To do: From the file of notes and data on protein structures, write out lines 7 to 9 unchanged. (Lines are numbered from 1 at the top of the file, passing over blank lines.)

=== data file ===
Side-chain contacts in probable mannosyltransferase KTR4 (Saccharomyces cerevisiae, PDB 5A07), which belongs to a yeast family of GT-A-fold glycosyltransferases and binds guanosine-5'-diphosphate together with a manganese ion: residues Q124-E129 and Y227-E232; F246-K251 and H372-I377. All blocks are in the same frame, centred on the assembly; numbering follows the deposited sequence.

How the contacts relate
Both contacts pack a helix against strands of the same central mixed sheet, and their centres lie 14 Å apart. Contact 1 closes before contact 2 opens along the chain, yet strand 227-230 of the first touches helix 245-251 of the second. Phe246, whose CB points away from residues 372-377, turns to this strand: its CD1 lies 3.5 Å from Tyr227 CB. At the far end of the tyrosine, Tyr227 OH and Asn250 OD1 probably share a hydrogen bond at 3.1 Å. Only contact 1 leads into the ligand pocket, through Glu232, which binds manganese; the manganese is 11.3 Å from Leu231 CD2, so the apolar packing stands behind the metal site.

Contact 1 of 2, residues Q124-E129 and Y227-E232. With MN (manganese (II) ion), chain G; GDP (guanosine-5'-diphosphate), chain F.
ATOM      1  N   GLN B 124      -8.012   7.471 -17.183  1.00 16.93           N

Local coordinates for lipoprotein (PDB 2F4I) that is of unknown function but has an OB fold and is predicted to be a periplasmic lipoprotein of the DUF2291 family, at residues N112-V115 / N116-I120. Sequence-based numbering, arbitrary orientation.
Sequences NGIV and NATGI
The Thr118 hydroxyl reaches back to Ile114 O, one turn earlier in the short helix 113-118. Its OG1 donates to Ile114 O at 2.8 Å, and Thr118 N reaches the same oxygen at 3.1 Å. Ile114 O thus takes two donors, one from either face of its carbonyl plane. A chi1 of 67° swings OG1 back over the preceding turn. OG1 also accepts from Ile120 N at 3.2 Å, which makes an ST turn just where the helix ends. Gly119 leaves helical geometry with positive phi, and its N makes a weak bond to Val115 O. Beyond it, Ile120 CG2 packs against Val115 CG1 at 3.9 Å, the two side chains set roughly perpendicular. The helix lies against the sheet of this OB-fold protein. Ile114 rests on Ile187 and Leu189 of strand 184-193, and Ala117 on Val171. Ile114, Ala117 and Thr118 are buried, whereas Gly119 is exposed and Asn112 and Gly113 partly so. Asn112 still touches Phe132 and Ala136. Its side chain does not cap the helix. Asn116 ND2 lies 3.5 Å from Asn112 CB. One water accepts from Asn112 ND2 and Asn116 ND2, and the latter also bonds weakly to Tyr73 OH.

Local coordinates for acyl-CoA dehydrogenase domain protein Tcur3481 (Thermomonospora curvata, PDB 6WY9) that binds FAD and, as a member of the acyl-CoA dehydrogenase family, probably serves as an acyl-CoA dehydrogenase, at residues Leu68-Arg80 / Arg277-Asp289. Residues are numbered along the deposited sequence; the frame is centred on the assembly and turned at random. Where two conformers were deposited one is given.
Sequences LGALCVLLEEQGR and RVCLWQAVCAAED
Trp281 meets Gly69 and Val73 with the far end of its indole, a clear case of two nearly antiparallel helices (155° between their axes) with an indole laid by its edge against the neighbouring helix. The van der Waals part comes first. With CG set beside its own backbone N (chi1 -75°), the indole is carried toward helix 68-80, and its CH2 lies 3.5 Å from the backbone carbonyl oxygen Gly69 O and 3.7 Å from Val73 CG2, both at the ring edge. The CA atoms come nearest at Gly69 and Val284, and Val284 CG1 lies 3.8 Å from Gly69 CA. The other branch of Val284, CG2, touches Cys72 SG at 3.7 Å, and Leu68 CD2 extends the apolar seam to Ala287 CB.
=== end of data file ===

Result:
Sequences NGIV and NATGI
The Thr118 hydroxyl reaches back to Ile114 O, one turn earlier in the short helix 113-118. Its OG1 donates to Ile114 O at 2.8 Å, and Thr118 N reaches the same oxygen at 3.1 Å. Ile114 O thus takes two donors, one from either face of its carbonyl plane. A chi1 of 67° swings OG1 back over the preceding turn. OG1 also accepts from Ile120 N at 3.2 Å, which makes an ST turn just where the helix ends. Gly119 leaves helical geometry with positive phi, and its N makes a weak bond to Val115 O. Beyond it, Ile120 CG2 packs against Val115 CG1 at 3.9 Å, the two side chains set roughly perpendicular. The helix lies against the sheet of this OB-fold protein. Ile114 rests on Ile187 and Leu189 of strand 184-193, and Ala117 on Val171. Ile114, Ala117 and Thr118 are buried, whereas Gly119 is exposed and Asn112 and Gly113 partly so. Asn112 still touches Phe132 and Ala136. Its side chain does not cap the helix. Asn116 ND2 lies 3.5 Å from Asn112 CB. One water accepts from Asn112 ND2 and Asn116 ND2, and the latter also bonds weakly to Tyr73 OH.

Local coordinates for acyl-CoA dehydrogenase domain protein Tcur3481 (Thermomonospora curvata, PDB 6WY9) that binds FAD and, as a member of the acyl-CoA dehydrogenase family, probably serves as an acyl-CoA dehydrogenase, at residues Leu68-Arg80 / Arg277-Asp289. Residues are numbered along the deposited sequence; the frame is centred on the assembly and turned at random. Where two conformers were deposited one is given.